Art by Wassily Kandinsky
from Janice:
(based on notes she wrote in 1991 when she was still doing that sort of thing a lot):

I found it easiest to retain a high level of awareness while otherwise falling asleep during afternoon naps.  I might sleep for, say, five hours at night, get up for several hours, then go back to bed for another three.  (Obviously most people only have this luxury on the weekends, if even then.)  It also seemed to work best when I was lying on my back, and in a comfortable position (if I was all bent up I tended to sense this in any resultant lucid dreams and have trouble moving freely).  Since I was usually interested in having OBE-type lucid dreams, because of having the dream version of my neighborhood well-stocked with interesting sites and characters, while lying there relaxed I would decide on a plan of action for an OBE, and visualize finding myself in the OBE replica of my room, getting up, and carrying out this plan (usually, at that time, it would have to do with a plot development I wanted to enact in my ongoing lucid dream soap opera).  I would also tense up my muscles periodically to remind myself of what the vibrational paralysis stage would feel like to help me remember to notice it when it started up for real.

Next, I would go over the lyrics to a song in my mind, or count (or both -- "99 Bottles of Beer" was a favorite mantra) to keep a thread of directed consciousness going while dozing off.  This seemed to keep my verbal thought processes busy while letting me simultaneously give some attention to the undercurrent of random visual and verbal hypnagogic material going on in my drowsy mind.  Whenever I noticed my count or song faltering and giving way to verbal thinking, which tended to suppresss the hypnagogic stuff, I would get back on track with the singing or counting that seemed to be able to coexist with the hypnagogic material.

At a point, the hypnagogic material would get strong enough to engage my attention without my needing to persist with the singing and/or counting.  Occasionally my own thoughts seemed to spin off with a life of their own and I would have a detached awareness of myself telling myself a story, which was a rather intriguing experience.  Or I would start being able to converse back and forth mentally with some of the voices I was hearing.  Or (a lot more commonly than either of the above) the hypnagogic glimpses I saw would gradually get longer and more dreamlike.  If these were compelling I might let them develop into a reverie to watch, or put myself into the scene by acting as if I was there.  Any missing senses (such as sound, or the sense of having a body) would eventually fill in the gaps to complete the experience.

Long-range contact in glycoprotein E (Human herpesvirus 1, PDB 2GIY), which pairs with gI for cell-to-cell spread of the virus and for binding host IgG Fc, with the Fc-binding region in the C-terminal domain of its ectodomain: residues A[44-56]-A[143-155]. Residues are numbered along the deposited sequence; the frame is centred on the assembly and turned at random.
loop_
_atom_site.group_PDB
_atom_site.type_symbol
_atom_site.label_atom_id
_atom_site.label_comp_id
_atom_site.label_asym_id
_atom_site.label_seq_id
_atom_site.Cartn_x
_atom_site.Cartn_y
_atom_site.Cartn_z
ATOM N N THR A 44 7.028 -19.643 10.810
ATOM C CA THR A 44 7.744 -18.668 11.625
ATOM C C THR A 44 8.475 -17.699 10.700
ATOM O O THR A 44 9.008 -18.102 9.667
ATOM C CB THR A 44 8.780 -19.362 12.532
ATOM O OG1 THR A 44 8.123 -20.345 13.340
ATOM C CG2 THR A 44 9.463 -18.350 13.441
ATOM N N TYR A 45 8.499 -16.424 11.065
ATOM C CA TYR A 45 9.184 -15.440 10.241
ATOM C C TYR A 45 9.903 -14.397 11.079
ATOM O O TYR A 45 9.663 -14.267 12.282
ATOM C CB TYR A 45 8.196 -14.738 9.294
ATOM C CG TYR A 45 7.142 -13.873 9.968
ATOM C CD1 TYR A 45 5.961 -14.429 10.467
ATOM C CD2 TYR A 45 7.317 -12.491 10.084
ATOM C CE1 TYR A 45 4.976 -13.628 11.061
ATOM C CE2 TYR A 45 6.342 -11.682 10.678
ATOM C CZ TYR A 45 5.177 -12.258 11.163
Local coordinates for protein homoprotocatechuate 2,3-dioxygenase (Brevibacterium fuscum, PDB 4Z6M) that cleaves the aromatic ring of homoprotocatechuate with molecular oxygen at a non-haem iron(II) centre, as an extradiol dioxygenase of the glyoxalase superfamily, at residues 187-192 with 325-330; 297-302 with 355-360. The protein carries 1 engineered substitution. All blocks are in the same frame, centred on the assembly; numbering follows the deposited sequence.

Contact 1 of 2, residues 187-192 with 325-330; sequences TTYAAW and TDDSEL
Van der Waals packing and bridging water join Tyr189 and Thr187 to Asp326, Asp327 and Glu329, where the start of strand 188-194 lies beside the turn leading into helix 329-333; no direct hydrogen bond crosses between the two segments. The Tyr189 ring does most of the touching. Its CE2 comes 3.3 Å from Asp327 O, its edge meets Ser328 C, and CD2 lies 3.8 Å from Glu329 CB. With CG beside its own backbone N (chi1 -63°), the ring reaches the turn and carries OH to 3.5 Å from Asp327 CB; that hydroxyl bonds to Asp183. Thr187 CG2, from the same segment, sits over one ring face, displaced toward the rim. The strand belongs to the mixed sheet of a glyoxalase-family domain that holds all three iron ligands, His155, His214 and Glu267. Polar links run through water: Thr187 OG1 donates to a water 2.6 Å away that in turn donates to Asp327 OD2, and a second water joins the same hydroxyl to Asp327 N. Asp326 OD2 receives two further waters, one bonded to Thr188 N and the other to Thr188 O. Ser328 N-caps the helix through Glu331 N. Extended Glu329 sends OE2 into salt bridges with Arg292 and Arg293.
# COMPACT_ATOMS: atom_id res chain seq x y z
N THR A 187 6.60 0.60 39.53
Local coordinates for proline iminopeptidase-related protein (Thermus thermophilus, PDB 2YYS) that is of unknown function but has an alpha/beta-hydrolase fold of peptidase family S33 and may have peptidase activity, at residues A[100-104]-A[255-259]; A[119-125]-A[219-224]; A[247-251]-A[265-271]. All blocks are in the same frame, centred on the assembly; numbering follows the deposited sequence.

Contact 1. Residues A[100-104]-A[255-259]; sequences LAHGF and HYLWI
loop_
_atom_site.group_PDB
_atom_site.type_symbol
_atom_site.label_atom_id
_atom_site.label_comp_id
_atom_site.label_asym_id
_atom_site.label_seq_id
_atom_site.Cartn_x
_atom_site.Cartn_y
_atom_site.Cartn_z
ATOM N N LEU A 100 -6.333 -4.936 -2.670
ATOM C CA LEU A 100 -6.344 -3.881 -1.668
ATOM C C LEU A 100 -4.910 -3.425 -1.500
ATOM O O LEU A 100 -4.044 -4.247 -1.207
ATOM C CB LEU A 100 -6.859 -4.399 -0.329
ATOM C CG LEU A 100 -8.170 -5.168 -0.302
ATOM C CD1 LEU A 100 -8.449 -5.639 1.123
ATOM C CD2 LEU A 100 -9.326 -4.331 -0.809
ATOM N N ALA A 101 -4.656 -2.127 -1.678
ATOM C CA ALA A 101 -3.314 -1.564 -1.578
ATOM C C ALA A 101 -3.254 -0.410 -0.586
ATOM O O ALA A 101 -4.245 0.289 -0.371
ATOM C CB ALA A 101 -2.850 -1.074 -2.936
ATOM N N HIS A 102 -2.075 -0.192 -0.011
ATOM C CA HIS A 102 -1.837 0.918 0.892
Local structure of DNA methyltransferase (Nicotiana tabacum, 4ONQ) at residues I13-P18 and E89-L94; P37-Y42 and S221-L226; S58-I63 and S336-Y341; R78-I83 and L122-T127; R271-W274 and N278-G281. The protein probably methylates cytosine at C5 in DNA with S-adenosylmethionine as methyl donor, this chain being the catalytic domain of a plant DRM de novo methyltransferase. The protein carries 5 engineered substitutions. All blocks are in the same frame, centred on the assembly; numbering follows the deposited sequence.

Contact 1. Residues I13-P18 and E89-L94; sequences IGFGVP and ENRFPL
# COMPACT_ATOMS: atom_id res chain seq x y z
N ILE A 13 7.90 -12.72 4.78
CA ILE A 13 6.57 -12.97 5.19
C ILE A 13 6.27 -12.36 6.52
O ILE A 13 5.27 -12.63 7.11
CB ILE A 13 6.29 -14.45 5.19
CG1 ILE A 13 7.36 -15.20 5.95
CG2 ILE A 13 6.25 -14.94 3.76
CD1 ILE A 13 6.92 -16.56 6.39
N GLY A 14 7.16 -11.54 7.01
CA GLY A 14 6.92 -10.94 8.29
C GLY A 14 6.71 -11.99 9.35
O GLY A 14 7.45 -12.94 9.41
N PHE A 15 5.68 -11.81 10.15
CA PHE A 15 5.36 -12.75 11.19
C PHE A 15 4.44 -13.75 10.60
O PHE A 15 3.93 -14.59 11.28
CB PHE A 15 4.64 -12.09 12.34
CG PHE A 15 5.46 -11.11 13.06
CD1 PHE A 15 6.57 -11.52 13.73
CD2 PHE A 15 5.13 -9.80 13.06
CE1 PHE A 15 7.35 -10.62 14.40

Now if I was really set on an OBE I would be paying more attention to somatic sensations like vibes, unusual heaviness or lightness to my perceived body, and that sort of thing to indicate that I had fallen asleep.  In fact when I noticed my count or song faltering I would check for these dreamsigns.  If it seemed that I was no longer perceiving my physical bedroom, but still had a sense of myself lying in bed, then OBEs it would be!  Things were not always clear-cut, though; I might have a little dreamlet or two first (lucid or otherwise) then rouse into sleep paralysis and be ready for the OBE bit.  Sometimes I would have a functional dream body from the outset.  If not, there were ways to create one.  I might imagine and try to encourage the sensation of light, duplicate limbs separating from the immobile, paralyzed ones, and try to switch my identity over to that mental body.  That was tedious, though, and sometimes this dream body was too "airy" to be of much use.  An easier method was just to lie around and wait for what seemed to be my paralyzed physical body, but was really itself just a body image, to become moveable, then just get up from the dream version of my bed.  Sometimes this body was too sluggish to be worth much, though.  So, being lazy and practical, I hit on a third method, which was simply to imagine getting up and walking around touching things.  After a point it would feel like I was no longer just imagining things, but actually perceiving them, and voila! I had a functional dream body.  In later years I came up with a fourth approach, which I call "getting up anyway" -- ignore the paralysis and act as if you can move, letting a body develop when it's ready (kind of a combination of the second and third techniques).

Note that all these techniques can be applied during any false awakening or when drifting back to sleep after a brief awakening from REM; there's no need to torture your brain by trying to remain conscious throughout the whole transition at sleep onset if you're not prone to that.  In any case, just as with the hypnagogic WILD technique, any missing senses should eventually turn up.  It was (still is, actually) pretty common for me not to be able to see anything at the start of an OBE, but the visuals would kick in eventually if I didn't wake up prematurely.  I also used suggestion tricks to hurry them along, such as putting on imaginary glasses, peeling open my stuck "eyelids," removing imaginary covers from my face, and going into the dream bathroom to wash off my eyes.  Once you can see (or before if you aren't intimidated), go outside in Dreamland and do whatever floats your boat.
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